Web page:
An interview with Florida’s governor, a Republican climate crusader
Photo: Steven Murphy/WireImageMeet Florida Gov. Charlie Crist, a surprising blend of Grand Ol’ Party and bleeding-heart greenie. As a Republican, he defends the Bush administration’s environmental record, but he also counts among his personal heroes Robert F. Kennedy Jr., who wrote an entire book condemning Bush as “America’s worst environmental president.”
Crist wasn’t backed by green groups during his 2006 race for the governor’s mansion, but now, after his first year in office, enviros in Florida and beyond are singing his praises. Crist has earned their particular admiration for diving into the fight against climate change and spurning plans for a new coal-fired power plant in the state.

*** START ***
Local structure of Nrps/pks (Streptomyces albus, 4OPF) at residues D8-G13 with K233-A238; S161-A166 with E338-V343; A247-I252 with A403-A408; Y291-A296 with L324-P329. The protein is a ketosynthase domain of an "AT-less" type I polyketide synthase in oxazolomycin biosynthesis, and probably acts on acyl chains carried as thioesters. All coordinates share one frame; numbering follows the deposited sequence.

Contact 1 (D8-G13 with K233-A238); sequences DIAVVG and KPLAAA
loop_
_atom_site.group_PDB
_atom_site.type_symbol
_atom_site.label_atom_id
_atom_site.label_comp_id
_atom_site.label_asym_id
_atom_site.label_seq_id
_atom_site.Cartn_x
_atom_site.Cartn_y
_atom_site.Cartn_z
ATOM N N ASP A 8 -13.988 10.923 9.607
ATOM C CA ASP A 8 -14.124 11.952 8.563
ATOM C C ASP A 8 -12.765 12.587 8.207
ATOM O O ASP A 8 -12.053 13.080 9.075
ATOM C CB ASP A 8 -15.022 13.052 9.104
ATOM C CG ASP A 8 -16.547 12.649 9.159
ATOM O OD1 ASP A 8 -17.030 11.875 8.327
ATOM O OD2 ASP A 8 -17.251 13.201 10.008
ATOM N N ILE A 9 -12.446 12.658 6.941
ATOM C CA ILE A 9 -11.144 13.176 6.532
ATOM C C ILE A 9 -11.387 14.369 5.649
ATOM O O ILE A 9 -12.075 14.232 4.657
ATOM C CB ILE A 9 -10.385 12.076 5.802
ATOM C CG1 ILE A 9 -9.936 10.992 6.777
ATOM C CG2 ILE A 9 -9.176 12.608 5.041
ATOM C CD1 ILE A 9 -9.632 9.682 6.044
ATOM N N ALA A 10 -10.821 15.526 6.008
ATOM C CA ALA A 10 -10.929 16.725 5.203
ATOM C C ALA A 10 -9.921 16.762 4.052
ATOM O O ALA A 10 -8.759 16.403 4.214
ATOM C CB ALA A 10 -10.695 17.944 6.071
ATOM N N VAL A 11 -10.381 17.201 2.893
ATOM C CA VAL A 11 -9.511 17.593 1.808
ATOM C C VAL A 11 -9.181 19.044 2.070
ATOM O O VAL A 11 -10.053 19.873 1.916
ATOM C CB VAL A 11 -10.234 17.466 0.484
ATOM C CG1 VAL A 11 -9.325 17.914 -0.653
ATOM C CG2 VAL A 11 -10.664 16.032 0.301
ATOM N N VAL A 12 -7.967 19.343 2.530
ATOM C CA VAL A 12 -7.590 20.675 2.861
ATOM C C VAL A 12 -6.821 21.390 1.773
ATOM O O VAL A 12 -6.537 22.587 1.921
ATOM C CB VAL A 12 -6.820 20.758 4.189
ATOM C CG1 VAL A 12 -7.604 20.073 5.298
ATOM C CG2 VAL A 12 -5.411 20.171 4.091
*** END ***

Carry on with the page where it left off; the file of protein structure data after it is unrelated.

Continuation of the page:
Crist hosted a high-profile climate summit in July, where the motley guests included California “Governator” Arnold Schwarzenegger, Sierra Club Executive Director Carl Pope, and environmental officials from Germany and the U.K. At that gathering, Crist set aggressive targets for cutting Florida’s greenhouse-gas emissions 10 percent by 2012 and eventually 80 percent below 1990 levels by 2050. He also announced plans to adopt California’s strict vehicle-emissions regulations, called on Florida utilities to produce 20 percent of their power from renewables by 2020, and declared that appliances, state government buildings, and state-owned vehicles would have to be more energy-efficient going forward.
Despite his ambitious whip-cracking on climate change, Crist says citizens shouldn’t need to sacrifice for solutions: “I don’t think they’re going to have to change [their lifestyle] at all. I just think they’re going to have to change what they use to power it.”